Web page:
Moral purpose or marketing? This summer, Deutsche Bank became the latest major bank to boycott Arctic resource investment. It’s part of a growing chorus of financial institutions demonstrating their fiduciary responsibility to combat climate change.
At first hand, the announcements look like testaments to global financial institutions finding their “moral purpose.” However, the unfortunate reality is that their Arctic pledges not only fail to contribute to lowering global CO2 emissions or stop the Arctic from melting, but many of those pledges have significant potential to cause damaging social impacts for those who live in the Arctic.
Seemingly a lifetime ago, BlackRock CEO, Larry Fink, published a letter addressed to the world’s global financial institutions about the need to find their moral purpose. In response, annual reporting on Environmental, Social and Governance (ESG) soon became a standard in financial reporting. At that time, the point of focus for global investors was on the “E” as they set out to demonstrate the many ways in which they are meeting their responsibility to combat climate and environmental changes. A driving sentiment behind many of the efforts has been the notion that if we can save the Arctic from development, we can save the Earth from climate change.
Less than two years following Fink’s letter, the COVID pandemic arrived and as economies fell like dominoes many believed that climate change would take a back seat and with that reporting on ESG. On the contrary, it was soon recognized that companies with strong ESG factors in their portfolios had lower declines in relative terms during the crisis. In a June 2020 webinar, Jim Pass from Guggenheim Partners stated that ESG will not only remain, but we will also begin to see greater emphasis on the “S” in ESG as well. His statements came even before the events in the US that turned the Black Lives Matter movement into a global effort, and propelled the social piece of ESG into the spotlight.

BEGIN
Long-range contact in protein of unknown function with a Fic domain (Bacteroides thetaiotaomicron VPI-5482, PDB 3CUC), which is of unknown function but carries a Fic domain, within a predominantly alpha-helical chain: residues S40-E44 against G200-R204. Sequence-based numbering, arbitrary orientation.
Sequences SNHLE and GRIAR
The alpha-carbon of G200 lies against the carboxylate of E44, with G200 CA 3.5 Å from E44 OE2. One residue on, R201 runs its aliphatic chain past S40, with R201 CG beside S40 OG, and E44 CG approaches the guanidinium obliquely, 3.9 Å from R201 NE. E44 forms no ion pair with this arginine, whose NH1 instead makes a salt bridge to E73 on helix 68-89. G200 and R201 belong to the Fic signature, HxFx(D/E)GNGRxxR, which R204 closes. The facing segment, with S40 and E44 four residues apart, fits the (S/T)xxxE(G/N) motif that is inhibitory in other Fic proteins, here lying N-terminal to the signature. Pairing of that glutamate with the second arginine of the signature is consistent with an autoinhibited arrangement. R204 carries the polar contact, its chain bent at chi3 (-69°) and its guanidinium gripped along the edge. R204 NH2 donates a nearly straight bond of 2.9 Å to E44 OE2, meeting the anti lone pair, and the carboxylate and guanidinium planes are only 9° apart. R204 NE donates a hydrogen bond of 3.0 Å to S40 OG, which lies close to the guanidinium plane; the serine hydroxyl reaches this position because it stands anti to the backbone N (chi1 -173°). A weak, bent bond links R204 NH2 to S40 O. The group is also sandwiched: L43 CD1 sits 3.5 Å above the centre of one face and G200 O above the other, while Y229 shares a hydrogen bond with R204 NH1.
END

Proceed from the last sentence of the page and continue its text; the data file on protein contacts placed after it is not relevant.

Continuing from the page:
If it is safe to say that the moment of focusing on the “S” – or social – in “ESG” has arrived. It is timely then to set the record straight once and for all about the myth of the Arctic snow globe – an Arctic that can be bottled up and placed on a shelf safeguarded from the rest of the world.
What we are witnessing is that the North American Arctic has become the narrative of convenience for the global investment community.
As climate change science has made evident, CO2 emissions – wherever they originate – impact the entire globe and most drastically affect the Arctic (CO2 travels via the jet stream from wherever it began whether Los Angeles, Mexico City or Saudi Arabia). Thus, to lower the amount of CO2 in the air, the focus must be on emissions at their source, not where they end up.
Yet, what we are witnessing is that the North American Arctic has become the narrative of convenience for the global investment community. It begins with the idea of the Arctic as the bellwether for global climate change, the canary in the coal mine, a vast sprawl of frozen tundra and melting icebergs laden with polar bears, and Indigenous peoples who need to be saved by the world outside.
Barclay’s Climate and Energy Strategy was one of the first financial institutions to declare the Arctic as a place that needs preservation. Its strategy unveils its shift to increase investments in low carbon projects. Yet, it acknowledges that oil and gas will be the main source of energy for decades to come and, “reliance on gas as a transition fuel is expected to increase.” Thus, in the short-term their investments will reflect that reality. After all, citizens need affordable energy to fuel their cars, heat their homes, run their businesses, and grow their economies.
The strategy also discusses its enhanced due diligence process for Arctic projects, which they point out is so stringent that it essentially disqualifies capital investments for these ventures. While the document states that affordable energy is critical for functioning economies and its citizens globally, the same expectations do not exist for Indigenous communities and others who live in the Arctic, climate change there brought about by CO2 emissions elsewhere supersedes their economic aspirations and realities.